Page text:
The presence of what we call “stress biomarkers” in feces or hair can be a very useful tool for assessing animal welfare.

We measured cortisol levels in bear feces to rapidly and reliably check their stress levels.

This was particularly useful because we did not have to restrain the rescued bears, a process that would understandably upset them more than their peers.

Australian vets care for rescued bear Luca. Luca’s gall bladder, damaged after years of being pierced with a long needle for bile extraction, had been previously removed. BARBARA WALTON/AAP

Reversing chronic stress in bear sanctuaries

Chronic stress is a massive challenge for the successful rehabilitation of animals into their new environment. Careful monitoring of stress is essential in animal rescue and translocation programs because it can provide information on the physiological resilience of each animal, and help rescuers understand how the animals might respond to humane interventions and veterinary checks.

Rescued bears are given special veterinary care and integrated into the bear sanctuary after several months of careful physiological and behavioral assessments.

Our data show that although not all bears fully recover from living on a bile farm, they generally manage to reduce their stress hormone levels under the rehabilitation program.

Like humans, animals need love and careStress research has shown humane treatment can reverse chronic stress – and our study has found that is true even for animals who have experienced intolerable treatment.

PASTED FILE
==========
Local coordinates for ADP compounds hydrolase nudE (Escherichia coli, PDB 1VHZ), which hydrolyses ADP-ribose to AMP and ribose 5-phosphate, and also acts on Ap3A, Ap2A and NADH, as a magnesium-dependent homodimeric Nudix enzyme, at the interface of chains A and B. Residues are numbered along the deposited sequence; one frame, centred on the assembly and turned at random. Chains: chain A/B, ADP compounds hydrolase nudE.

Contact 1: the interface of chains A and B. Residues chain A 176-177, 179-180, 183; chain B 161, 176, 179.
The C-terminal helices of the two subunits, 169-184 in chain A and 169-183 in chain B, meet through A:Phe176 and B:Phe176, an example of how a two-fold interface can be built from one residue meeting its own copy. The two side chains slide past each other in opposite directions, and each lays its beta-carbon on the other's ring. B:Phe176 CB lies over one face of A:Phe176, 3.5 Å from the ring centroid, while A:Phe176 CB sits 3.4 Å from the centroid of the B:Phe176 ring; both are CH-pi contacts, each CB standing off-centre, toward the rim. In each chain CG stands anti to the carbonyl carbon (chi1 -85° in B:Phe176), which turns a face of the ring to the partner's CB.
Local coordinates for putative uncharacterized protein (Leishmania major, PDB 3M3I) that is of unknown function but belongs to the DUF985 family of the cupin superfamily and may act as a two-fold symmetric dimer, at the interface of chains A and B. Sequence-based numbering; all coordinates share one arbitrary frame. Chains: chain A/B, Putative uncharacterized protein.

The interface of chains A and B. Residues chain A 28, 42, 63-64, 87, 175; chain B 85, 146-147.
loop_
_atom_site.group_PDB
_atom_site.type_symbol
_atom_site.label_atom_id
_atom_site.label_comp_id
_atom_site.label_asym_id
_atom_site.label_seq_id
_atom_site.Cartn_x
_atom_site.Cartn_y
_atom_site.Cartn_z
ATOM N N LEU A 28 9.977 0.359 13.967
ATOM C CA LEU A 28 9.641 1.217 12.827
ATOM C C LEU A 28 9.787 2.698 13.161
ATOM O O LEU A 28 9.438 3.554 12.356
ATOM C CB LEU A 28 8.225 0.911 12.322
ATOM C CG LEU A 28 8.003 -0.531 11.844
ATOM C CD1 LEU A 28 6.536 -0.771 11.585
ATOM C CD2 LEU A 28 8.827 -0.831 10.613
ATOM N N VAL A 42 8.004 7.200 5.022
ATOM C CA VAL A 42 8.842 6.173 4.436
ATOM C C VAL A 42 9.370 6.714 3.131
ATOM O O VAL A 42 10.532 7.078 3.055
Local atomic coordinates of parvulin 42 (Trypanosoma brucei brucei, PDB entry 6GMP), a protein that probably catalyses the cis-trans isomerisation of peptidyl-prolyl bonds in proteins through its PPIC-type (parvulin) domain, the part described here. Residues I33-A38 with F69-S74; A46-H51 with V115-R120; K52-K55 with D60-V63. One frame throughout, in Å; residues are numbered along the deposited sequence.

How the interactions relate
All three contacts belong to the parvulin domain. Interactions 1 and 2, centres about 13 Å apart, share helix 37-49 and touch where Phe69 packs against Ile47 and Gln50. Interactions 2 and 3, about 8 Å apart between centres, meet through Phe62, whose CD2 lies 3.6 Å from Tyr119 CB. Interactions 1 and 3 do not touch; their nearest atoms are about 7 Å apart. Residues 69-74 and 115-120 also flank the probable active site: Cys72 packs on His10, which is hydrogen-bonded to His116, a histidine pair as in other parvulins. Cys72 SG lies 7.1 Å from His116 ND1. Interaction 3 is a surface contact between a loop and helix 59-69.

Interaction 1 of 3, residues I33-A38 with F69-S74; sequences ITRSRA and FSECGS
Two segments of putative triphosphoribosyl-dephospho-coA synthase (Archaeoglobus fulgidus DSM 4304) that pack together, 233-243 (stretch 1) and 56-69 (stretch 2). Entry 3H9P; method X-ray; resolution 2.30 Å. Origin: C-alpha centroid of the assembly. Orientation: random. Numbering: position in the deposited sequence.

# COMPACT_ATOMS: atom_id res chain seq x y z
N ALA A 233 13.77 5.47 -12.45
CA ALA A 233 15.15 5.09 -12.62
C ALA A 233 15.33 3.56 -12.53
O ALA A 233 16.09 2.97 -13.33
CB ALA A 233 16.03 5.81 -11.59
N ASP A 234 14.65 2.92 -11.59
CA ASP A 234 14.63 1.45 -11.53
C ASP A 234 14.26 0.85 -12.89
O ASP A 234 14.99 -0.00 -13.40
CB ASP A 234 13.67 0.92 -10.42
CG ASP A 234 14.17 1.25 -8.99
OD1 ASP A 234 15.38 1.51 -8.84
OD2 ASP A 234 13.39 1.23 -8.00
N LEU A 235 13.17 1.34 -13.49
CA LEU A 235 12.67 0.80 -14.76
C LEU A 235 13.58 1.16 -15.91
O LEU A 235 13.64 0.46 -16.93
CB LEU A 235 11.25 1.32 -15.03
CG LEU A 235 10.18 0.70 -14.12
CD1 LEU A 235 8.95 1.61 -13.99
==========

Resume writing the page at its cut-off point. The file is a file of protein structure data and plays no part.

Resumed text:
This story first appeared on The Conversation. The original report can be accessed here.


Related Articles:

Vietnamese Bile Farms Are Collapsing, Yet Bears Continue to Face Neglect

Tam Dao's Bear Sanctuary and the Fight Against Bile Farms

[Photos] Inside Cat Tien National Park's New Bear Sanctuary Made From Wire and Pebbles


Related Articles

in Environment

As Interest in Bile Wanes, Rights Groups Rush to Save Remaining Captive Bears

Vietnam’s interest in bear bile is waning, a positive sign signaling the end of the country’s scores of bear farms. However, conservationists are faced with a brand-new set of problems: how to save th...

in Environment

Being Human: How Can We Cope With Climate Change Grief?

Urbanist Hanoi is proud to announce ‘Being Human,’ our new series dedicated to mental health.

in Environment

Both Hanoi and Saigon Will Face Extensive Flooding by 2050, New Data Shows

A new research paper from Climate Central reveals an even more harrowing future for coastal cities around the world, including in Vietnam, compared to previous predictions.

in Environment

Climate Change Is Forcing People Out of the Mekong Delta

The Vietnamese Mekong Delta is one of Earth’s most agriculturally productive regions and is of global importance for its exports of rice, shrimp, and fruit. The 18m inhabitants of this low-lying river...

in Environment

Coffee Production in Vietnam Faces Dark Future Under Climate Change

Rising temperatures and shifting rainfall patterns may cost Vietnam 50% of its current Robusta coffee production areas by 2050. Experts agree the situation looks dire, but there is hope that the count...

in Environment

Dong Thap's Number of Sarus Cranes Has Shrunk by 100 Times Since 1998

Tram Chim National Park in Dong Thap Province is a wetland area reserved for a waterfowl habitat under the Ramsar Convention.